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Heavy metal hardens battle: Body armor hindered Medieval warriors

Date:
July 26, 2011
Source:
University of Leeds
Summary:
The French may have had a better chance at the Battle of Agincourt had they not been weighed down by heavy body armor, say researchers. A new study shows that soldiers carrying armor in Medieval times would have been using more than twice the amount of energy had they not been wearing it. This is the first clear experimental evidence of the limitations of wearing Medieval armor on a soldier's performance.
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Wearing armor has been shown to use more than double the energy required to walk and run.
Credit: Courtesy of the University of Leeds

The French may have had a better chance at the Battle of Agincourt had they not been weighed down by heavy body armour, say researchers.

A study published July 19 in Proceedings of the Royal Society B shows that soldiers carrying armour in Medieval times would have been using more than twice the amount of energy had they not been wearing it. This is the first clear experimental evidence of the limitations of wearing Medieval armour on a soldier's performance.

During warfare in the 15th century, soldiers wore steel plate armour, typically weighing 30-50kg. It is thought this may have been a contributing factor in whether an army won or lost a battle.

"We found that carrying this kind of load spread across the body requires a lot more energy than carrying the same weight in a backpack," says lead researcher, Dr Graham Askew from the University of Leeds Faculty of Biological Sciences. "This is because, in a suit of armour, the limbs are loaded with weight, which means it takes more effort to swing them with each stride. If you're wearing a backpack, the weight is all in one place and swinging the limbs is easier."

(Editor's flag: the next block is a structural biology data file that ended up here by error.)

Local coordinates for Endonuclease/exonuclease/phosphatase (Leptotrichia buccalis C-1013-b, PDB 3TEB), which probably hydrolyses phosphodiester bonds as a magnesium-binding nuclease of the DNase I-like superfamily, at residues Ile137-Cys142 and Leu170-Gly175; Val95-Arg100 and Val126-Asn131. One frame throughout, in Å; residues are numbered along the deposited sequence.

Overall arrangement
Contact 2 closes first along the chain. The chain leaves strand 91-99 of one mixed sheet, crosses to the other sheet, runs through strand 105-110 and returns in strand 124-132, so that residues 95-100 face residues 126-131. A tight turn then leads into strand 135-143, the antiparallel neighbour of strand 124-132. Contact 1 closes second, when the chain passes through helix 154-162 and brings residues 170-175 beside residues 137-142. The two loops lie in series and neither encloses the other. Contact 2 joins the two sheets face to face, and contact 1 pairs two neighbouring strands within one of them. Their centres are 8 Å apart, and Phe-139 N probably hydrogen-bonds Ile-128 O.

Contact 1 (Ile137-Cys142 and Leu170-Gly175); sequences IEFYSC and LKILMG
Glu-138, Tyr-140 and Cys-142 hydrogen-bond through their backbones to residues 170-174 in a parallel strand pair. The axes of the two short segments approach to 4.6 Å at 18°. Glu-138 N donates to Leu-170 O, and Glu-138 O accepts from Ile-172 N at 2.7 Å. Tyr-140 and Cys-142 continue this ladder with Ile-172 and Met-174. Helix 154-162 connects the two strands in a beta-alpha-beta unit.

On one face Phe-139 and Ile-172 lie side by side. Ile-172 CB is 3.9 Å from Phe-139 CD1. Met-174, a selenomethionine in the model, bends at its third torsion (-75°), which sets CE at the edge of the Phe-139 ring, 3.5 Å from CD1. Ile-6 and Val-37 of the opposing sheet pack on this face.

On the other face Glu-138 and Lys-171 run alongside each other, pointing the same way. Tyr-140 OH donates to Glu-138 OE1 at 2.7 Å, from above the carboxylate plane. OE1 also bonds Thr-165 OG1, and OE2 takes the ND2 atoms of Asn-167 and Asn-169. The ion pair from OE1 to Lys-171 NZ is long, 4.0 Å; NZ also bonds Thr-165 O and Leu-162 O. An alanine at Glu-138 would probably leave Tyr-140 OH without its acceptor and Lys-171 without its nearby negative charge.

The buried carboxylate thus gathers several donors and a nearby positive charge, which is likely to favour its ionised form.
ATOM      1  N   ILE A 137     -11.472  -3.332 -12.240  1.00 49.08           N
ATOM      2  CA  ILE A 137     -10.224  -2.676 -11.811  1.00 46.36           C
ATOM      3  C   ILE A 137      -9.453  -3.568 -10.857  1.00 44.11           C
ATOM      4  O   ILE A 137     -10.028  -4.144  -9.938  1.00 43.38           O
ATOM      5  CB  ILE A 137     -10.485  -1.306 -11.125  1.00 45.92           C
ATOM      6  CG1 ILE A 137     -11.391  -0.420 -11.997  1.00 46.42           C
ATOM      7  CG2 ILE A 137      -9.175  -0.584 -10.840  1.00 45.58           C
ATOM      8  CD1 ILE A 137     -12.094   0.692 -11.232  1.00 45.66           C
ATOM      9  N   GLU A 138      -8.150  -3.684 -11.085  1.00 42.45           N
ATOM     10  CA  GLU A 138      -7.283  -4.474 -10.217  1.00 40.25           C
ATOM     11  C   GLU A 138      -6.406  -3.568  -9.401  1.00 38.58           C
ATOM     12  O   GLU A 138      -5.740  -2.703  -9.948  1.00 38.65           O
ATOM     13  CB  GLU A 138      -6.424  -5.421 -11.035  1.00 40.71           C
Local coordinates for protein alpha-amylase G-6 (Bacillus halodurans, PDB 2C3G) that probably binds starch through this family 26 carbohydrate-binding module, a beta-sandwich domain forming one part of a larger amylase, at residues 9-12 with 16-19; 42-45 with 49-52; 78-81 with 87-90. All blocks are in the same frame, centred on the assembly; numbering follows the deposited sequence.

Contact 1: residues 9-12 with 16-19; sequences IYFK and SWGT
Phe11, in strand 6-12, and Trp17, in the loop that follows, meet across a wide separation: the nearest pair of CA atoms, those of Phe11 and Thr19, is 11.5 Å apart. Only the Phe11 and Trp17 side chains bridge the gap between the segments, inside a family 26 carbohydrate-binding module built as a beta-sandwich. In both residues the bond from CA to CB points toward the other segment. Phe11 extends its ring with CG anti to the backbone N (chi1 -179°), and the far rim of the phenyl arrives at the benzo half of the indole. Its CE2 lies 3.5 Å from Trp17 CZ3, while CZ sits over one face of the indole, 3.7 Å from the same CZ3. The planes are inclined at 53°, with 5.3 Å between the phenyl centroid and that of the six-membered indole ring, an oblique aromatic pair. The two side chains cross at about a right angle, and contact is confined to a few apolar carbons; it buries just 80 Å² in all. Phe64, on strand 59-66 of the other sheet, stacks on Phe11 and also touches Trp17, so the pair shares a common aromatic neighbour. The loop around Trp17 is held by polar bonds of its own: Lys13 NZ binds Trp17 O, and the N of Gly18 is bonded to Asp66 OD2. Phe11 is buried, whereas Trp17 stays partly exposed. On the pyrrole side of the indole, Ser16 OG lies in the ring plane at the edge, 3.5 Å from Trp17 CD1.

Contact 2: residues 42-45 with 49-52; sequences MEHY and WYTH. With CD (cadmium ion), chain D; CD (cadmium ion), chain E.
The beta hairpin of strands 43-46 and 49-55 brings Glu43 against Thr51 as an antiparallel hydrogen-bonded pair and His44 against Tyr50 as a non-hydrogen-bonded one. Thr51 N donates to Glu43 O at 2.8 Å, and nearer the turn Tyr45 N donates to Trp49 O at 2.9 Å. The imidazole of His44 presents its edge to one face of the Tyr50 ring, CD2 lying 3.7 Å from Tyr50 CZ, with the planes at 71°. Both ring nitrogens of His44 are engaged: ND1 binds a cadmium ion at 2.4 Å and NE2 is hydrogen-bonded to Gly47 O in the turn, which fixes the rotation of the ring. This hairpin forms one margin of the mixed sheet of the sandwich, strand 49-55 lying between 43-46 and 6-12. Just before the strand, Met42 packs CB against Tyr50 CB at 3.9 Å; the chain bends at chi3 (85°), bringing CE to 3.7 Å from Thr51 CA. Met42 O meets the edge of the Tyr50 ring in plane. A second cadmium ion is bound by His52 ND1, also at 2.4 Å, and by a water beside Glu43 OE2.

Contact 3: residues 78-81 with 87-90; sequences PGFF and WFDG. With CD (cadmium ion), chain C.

The research team included academics from the Universities of Leeds, Milan and Auckland along with experts from the Royal Armouries in Leeds, UK. Researchers worked with highly skilled fight interpreters from the Royal Armouries Museum, who wore exact replicas of four different types of European armour. They undertook a range of walking and running exercises, during which their oxygen usage was measured through respirometry masks, providing researchers with a picture of how much energy was being used by the participants.

The study also showed that the armour had a clear impact on the soldier's breathing. Rather than taking deep breaths when they were exerting themselves -- as they would have done had they not been wearing armour -- the interpreters took a greater number of shallower breaths.

"Being wrapped in a tight shell of armour may have made soldiers feel safe," says co-investigator Dr Federico Formenti from the University of Auckland. "But you feel breathless as soon as you begin to move around in Medieval armour and this would likely limit a soldier's resistance to fight."


Story Source:

The above story is based on materials provided by University of Leeds. Note: Materials may be edited for content and length.


Journal Reference:

  1. G. N. Askew, F. Formenti, A. E. Minetti. Limitations imposed by wearing armour on Medieval soldiers' locomotor performance. Proceedings of the Royal Society B: Biological Sciences, 2011; DOI: 10.1098/rspb.2011.0816

Cite This Page:

University of Leeds. "Heavy metal hardens battle: Body armor hindered Medieval warriors." ScienceDaily. ScienceDaily, 26 July 2011. <www.sciencedaily.com/releases/2011/07/110719194352.htm>.
University of Leeds. (2011, July 26). Heavy metal hardens battle: Body armor hindered Medieval warriors. ScienceDaily. Retrieved April 26, 2015 from www.sciencedaily.com/releases/2011/07/110719194352.htm
University of Leeds. "Heavy metal hardens battle: Body armor hindered Medieval warriors." ScienceDaily. www.sciencedaily.com/releases/2011/07/110719194352.htm (accessed April 26, 2015).

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